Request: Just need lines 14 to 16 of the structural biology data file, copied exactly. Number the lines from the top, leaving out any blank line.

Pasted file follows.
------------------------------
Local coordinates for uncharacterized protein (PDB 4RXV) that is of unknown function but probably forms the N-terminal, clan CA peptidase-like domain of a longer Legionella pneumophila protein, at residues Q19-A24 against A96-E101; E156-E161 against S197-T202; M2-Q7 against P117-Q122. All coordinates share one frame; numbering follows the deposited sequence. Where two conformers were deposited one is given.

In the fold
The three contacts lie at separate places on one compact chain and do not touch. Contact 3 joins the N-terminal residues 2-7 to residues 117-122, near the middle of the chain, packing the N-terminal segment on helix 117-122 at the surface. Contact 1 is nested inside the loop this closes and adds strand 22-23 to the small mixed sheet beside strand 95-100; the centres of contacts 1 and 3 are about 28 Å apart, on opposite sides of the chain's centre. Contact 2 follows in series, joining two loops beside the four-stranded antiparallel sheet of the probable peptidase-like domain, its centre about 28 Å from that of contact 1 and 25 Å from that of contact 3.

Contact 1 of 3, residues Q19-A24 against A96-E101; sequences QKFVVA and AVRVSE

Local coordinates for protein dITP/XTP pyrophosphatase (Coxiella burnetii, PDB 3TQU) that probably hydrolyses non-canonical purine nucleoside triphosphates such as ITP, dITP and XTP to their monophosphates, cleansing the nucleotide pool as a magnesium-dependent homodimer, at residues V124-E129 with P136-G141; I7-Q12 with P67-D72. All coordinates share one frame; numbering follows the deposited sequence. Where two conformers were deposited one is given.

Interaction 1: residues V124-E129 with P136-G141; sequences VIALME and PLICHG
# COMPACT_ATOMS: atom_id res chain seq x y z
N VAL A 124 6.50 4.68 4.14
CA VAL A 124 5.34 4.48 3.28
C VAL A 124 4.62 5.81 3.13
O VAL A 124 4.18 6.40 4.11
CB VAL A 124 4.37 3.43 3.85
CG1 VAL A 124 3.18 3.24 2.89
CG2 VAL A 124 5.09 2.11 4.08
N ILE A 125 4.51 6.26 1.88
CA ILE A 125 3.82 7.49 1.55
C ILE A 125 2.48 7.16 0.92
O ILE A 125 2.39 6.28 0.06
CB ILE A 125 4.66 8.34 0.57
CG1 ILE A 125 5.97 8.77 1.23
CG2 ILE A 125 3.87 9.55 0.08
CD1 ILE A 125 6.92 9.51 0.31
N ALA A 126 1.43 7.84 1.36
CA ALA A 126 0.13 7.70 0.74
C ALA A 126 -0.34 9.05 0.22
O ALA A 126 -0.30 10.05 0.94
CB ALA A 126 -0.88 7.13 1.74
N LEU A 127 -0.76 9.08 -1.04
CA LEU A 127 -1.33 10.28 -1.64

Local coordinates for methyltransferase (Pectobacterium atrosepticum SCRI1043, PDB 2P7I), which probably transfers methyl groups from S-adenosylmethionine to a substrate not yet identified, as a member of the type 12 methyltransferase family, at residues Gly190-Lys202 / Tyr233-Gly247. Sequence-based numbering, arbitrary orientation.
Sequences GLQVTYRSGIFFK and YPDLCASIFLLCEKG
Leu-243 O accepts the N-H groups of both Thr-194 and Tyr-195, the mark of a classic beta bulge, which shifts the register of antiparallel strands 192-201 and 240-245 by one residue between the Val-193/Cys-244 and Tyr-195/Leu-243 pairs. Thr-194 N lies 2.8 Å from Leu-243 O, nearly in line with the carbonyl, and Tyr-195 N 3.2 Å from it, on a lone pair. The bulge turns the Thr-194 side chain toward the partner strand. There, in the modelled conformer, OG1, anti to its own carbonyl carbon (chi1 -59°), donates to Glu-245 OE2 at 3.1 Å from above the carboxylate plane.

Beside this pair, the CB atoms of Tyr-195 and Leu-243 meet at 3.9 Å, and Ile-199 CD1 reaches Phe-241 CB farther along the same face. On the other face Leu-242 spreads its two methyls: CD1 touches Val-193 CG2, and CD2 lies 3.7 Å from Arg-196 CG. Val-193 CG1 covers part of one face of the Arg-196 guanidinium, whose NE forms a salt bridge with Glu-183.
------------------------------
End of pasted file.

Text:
CG2 VAL A 124 5.09 2.11 4.08
N ILE A 125 4.51 6.26 1.88
CA ILE A 125 3.82 7.49 1.55